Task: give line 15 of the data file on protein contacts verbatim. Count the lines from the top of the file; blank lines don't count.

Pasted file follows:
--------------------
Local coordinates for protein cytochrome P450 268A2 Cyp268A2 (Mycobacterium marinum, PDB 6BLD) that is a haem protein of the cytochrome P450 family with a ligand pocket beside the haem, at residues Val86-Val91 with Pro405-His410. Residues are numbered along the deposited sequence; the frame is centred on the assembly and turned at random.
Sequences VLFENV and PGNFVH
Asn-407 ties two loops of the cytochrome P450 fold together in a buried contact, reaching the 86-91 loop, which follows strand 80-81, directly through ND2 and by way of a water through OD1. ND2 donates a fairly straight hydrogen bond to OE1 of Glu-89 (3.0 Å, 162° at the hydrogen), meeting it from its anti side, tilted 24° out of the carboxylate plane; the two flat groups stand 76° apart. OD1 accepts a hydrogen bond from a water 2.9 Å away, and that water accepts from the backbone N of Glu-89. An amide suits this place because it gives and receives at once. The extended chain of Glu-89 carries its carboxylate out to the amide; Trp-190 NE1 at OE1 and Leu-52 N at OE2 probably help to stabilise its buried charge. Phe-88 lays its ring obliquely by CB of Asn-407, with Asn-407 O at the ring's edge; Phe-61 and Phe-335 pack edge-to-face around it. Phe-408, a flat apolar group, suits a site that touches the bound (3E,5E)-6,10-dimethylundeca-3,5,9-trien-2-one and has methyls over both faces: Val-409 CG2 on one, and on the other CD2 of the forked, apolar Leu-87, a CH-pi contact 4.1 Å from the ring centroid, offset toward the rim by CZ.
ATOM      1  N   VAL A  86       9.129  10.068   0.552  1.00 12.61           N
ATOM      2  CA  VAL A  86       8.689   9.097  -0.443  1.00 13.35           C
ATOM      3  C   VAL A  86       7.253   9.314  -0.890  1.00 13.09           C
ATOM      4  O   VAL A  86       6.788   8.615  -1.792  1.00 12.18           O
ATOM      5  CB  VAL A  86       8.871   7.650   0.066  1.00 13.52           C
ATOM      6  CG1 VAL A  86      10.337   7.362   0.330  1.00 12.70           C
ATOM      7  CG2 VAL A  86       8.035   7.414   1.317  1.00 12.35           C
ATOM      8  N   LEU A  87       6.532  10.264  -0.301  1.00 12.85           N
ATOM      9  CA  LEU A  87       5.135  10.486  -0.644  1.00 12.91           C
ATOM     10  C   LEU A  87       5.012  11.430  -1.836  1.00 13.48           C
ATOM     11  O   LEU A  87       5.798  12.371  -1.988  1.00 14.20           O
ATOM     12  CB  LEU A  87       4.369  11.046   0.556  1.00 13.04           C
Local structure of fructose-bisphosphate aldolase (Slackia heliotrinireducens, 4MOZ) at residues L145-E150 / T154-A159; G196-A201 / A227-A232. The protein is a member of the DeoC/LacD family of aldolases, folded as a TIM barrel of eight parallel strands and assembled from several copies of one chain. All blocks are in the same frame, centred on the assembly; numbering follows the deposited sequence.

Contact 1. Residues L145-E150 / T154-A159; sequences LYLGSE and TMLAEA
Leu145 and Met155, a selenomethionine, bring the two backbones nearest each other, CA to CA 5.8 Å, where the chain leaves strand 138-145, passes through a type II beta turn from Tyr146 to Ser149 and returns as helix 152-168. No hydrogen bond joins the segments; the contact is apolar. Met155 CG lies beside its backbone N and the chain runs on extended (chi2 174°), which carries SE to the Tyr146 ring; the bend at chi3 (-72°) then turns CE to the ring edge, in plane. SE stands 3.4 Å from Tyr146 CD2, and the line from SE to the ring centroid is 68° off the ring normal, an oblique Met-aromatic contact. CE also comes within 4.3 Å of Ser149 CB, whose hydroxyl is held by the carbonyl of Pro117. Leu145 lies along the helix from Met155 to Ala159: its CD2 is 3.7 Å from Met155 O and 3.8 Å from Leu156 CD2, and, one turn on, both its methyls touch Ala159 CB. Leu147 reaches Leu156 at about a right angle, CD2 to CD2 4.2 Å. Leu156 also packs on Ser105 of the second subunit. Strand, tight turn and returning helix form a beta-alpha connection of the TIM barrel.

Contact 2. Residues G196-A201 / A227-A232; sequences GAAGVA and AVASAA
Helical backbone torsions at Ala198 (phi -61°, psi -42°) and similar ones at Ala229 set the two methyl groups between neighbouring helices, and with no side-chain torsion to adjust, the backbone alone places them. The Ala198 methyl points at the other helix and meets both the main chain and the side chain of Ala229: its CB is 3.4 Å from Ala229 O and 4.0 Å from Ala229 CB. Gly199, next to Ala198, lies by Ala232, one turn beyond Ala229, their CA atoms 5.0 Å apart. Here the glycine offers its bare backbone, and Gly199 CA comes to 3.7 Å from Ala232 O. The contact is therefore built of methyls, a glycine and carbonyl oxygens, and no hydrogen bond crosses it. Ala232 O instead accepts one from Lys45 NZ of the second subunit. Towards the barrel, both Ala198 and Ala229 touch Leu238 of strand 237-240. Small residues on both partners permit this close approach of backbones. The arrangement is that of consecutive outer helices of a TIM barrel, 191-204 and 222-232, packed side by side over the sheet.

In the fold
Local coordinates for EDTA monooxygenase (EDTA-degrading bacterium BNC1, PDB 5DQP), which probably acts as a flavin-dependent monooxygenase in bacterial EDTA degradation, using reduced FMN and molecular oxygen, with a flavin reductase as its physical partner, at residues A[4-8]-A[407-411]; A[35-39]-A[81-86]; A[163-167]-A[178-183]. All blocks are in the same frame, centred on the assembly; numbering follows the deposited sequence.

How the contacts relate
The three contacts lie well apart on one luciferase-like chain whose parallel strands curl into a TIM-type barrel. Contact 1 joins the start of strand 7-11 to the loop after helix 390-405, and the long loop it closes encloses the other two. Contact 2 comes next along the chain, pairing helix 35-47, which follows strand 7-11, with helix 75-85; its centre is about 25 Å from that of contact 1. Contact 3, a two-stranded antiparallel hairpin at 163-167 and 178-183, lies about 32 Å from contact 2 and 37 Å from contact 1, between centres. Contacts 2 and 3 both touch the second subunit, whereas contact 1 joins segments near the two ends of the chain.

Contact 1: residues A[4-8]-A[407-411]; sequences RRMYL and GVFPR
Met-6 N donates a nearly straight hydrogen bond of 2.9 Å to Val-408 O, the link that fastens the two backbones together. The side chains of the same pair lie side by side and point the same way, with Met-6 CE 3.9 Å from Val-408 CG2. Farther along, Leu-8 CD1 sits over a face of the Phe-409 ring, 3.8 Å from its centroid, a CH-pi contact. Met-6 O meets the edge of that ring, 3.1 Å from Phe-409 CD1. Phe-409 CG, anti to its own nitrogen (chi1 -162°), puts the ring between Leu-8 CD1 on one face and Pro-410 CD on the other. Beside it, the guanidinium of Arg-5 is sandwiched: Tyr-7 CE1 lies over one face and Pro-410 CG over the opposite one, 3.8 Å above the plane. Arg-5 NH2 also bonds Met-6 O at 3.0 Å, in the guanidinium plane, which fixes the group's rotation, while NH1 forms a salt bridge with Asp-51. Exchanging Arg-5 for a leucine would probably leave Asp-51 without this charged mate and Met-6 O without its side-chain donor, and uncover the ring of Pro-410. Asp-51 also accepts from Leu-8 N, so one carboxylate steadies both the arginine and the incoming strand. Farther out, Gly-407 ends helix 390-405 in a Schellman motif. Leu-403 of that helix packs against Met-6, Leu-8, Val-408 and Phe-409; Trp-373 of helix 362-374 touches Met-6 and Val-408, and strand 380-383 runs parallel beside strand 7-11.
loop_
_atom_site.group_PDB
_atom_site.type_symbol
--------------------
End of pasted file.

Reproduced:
ATOM     12  CB  LEU A  87       4.369  11.046   0.556  1.00 13.04           C